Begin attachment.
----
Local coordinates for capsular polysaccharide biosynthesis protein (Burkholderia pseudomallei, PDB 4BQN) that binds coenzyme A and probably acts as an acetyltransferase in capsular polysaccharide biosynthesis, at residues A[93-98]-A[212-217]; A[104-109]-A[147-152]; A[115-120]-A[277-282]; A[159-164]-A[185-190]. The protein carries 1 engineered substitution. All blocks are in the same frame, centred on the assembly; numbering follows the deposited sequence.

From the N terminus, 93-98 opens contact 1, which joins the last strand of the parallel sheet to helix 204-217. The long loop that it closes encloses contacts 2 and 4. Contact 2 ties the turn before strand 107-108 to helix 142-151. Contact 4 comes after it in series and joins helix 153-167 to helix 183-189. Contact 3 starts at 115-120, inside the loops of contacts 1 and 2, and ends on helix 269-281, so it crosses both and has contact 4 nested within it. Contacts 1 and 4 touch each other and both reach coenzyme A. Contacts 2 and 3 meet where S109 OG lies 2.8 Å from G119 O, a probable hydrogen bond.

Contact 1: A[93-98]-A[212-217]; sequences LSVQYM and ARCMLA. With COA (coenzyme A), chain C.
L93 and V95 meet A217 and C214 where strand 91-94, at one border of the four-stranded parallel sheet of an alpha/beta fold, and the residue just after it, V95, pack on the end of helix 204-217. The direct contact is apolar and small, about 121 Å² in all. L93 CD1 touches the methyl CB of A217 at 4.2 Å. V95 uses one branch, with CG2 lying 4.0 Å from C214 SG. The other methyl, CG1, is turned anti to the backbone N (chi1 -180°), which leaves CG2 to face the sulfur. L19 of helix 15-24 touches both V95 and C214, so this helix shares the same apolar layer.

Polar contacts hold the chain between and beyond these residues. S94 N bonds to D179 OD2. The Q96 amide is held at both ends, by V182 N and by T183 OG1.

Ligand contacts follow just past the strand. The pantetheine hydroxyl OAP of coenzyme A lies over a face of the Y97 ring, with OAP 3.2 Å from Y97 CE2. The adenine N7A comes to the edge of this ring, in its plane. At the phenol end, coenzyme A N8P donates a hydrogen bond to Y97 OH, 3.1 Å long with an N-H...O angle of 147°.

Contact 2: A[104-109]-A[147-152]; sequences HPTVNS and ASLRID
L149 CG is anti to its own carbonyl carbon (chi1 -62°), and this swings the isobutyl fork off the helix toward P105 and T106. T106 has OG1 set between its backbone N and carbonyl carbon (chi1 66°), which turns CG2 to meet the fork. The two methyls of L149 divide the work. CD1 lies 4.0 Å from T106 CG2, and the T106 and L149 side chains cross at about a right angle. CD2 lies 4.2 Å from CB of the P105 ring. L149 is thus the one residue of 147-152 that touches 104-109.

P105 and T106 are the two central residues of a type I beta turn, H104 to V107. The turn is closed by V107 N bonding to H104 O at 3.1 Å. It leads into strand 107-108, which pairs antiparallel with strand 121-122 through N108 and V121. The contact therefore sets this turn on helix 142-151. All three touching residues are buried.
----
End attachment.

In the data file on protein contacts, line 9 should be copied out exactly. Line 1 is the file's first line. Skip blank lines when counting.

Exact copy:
P105 and T106 are the two central residues of a type I beta turn, H104 to V107. The turn is closed by V107 N bonding to H104 O at 3.1 Å. It leads into strand 107-108, which pairs antiparallel with strand 121-122 through N108 and V121. The contact therefore sets this turn on helix 142-151. All three touching residues are buried.